In my regular monthly Labour Force analysis for September 2014 – this segment appeared. I am just summarising it (and added remarks to give today’s analysis context) to avoid you spending time going back to it and then back to here.
I had noted in the August commentary that:
The very strong increase in employment is difficult to believe. To see how much of an outlier it is I produced this graph, which shows the monthly change in part-time employment since February 1978.
Then the the Australian Bureau of Statistics (ABS) circulated a press release – ABS to change seasonal adjustment of monthly labour force estimates – which put the chaotic labour force estimates over the last few months into context.
Effectively, the ABS admitted using seasonal adjustment factors (greater than 1) to adjust the original survey data, when, in fact, they now realise there is no seasonality apparent.
So these factors are the same as I discussed above.
Regular readers will recall that the August data estimated a rise in employment of 121 thousand and the disbelief that I expressed at the time.
Well the ABS is now saying that the actual estimate is closer to 32 thousand once they adjust for their previous errors.
The ABS are now saying that:
As there is little evidence of seasonality in the July, August and September months for 2014, the ABS has decided that for these months the seasonal factors will be set to one (reflecting no seasonality). This means the seasonally adjusted estimates (other than for the aggregate monthly hours worked series) for these months will be the same as the original series and this will result in revisions to the previously published July and August seasonally adjusted estimates.
The impact of these admissions is as follows. The original (raw) data estimates of the change in total employment from the Labour Force Survey for July and August 2014 are compared to the previously published seasonally adjusted estimates.
|Month||Original (000s)||SA (000s)|
The following graph shows the difference from the start of 2014. The blue line is the original seasonally adjusted series published as at August 2014, whereas the red line is the revised seasonally adjusted series published today, which the ABS is now saying is more accurate.
What the ABS are now saying
They have undertaken a review of the problems associated with the labour force survey. First, you can learn about the way the ABS does the Labour Force survey by consulting the latest – Information Paper: Labour Force Survey Sample Design, May 2013.
The techniques are common across the world but the parameters can be influenced by the local politics.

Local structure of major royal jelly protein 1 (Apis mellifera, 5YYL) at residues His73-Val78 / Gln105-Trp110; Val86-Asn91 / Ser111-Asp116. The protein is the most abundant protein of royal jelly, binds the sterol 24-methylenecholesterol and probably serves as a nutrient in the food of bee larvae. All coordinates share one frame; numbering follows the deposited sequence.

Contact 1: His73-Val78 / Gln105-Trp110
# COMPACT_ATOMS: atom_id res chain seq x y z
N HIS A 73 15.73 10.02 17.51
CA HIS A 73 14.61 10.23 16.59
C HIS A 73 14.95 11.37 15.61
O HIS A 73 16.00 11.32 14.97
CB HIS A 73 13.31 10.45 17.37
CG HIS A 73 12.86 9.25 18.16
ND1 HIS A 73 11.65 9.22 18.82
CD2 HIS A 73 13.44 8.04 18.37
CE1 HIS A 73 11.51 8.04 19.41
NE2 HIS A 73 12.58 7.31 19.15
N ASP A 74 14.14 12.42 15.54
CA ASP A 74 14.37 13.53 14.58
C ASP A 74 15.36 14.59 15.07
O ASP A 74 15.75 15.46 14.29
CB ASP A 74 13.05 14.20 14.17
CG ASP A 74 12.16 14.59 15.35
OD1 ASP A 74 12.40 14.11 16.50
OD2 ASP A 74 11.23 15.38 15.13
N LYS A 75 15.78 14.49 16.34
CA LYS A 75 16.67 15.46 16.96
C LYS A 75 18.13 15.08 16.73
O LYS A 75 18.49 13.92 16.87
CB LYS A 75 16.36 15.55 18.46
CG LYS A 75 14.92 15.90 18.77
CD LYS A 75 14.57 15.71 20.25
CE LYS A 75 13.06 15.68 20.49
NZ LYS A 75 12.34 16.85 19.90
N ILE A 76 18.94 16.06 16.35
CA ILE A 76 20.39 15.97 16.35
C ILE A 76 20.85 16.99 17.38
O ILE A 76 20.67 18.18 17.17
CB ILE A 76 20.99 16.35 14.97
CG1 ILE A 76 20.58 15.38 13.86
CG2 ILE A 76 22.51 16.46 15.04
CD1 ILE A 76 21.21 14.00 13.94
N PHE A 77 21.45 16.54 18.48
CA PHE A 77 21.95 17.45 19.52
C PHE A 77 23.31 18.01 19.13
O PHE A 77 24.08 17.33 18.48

So the Australian government in all its venal stupidity has been cutting the budget of the ABS (to try to generate fiscal surpluses) and this has led to the sample size of the survey being cut, the techniques used to conduct the survey altered, and a loss of skilled staff. Moronic is the softest word we could invoke.
Yesterday, in response to the crisis that has surrounded the recent Labour Force data the ABS is now telling us that:
1. They have “identified changes in the seasonal patterns of most labour force series as a result of changes in the supplementary survey program from February 2014.”
The LF survey is conducted monthly and constitutes a set list of questions. On some months, they add supplementary questions to explore topics of special interest.
It appears that when they changed the timing of these supplementary surveys the seasonal factors that they had been using changed and they didn’t make adjustments to the computer programs used to de-seasonalise the raw data.
The ABS noted:
An effect that has proved to be significant is the change in the timing of the supplementary surveys that are run in conjunction with the labour force survey. In common with similar countries (e.g. Canada), responses to the main labour force survey are affected to some extent by the supplementary surveys. The effects vary, depending on the topics covered by the supplementary surveys and their length. For many years, most of these supplementary surveys were run in the same month each year. As a result, any effects on the original labour force estimates caused by having different supplementary surveys in different months have been largely removed from the seasonally adjusted estimates by the seasonal adjustment process.
2. The ABS changed the method of conducting the survey – “the introduction of web-forms, which can be used by survey respondents as an alternative to being interviewed by telephone or in person” and introduced a “new labour force questionnaire” instrument.
It seems they have concluded these innovations (or austerity cuts!) have not impacted on the accuracy of the seasonal factors.